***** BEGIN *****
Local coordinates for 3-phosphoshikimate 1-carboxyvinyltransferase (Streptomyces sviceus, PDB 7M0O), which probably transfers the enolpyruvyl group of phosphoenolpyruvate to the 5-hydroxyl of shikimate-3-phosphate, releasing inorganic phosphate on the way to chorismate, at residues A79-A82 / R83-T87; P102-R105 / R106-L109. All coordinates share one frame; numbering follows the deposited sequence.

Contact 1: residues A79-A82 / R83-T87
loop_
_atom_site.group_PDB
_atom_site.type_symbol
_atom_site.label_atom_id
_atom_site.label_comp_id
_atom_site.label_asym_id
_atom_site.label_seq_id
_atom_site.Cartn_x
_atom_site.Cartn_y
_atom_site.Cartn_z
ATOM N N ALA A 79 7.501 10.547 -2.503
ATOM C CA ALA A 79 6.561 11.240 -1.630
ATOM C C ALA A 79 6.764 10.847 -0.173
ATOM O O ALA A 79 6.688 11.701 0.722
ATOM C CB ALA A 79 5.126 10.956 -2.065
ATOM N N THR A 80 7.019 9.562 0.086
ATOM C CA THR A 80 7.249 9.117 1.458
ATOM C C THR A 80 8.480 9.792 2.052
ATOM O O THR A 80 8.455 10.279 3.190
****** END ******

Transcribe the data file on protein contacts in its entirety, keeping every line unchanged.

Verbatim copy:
Local coordinates for 3-phosphoshikimate 1-carboxyvinyltransferase (Streptomyces sviceus, PDB 7M0O), which probably transfers the enolpyruvyl group of phosphoenolpyruvate to the 5-hydroxyl of shikimate-3-phosphate, releasing inorganic phosphate on the way to chorismate, at residues A79-A82 / R83-T87; P102-R105 / R106-L109. All coordinates share one frame; numbering follows the deposited sequence.

Contact 1: residues A79-A82 / R83-T87
loop_
_atom_site.group_PDB
_atom_site.type_symbol
_atom_site.label_atom_id
_atom_site.label_comp_id
_atom_site.label_asym_id
_atom_site.label_seq_id
_atom_site.Cartn_x
_atom_site.Cartn_y
_atom_site.Cartn_z
ATOM N N ALA A 79 7.501 10.547 -2.503
ATOM C CA ALA A 79 6.561 11.240 -1.630
ATOM C C ALA A 79 6.764 10.847 -0.173
ATOM O O ALA A 79 6.688 11.701 0.722
ATOM C CB ALA A 79 5.126 10.956 -2.065
ATOM N N THR A 80 7.019 9.562 0.086
ATOM C CA THR A 80 7.249 9.117 1.458
ATOM C C THR A 80 8.480 9.792 2.052
ATOM O O THR A 80 8.455 10.279 3.190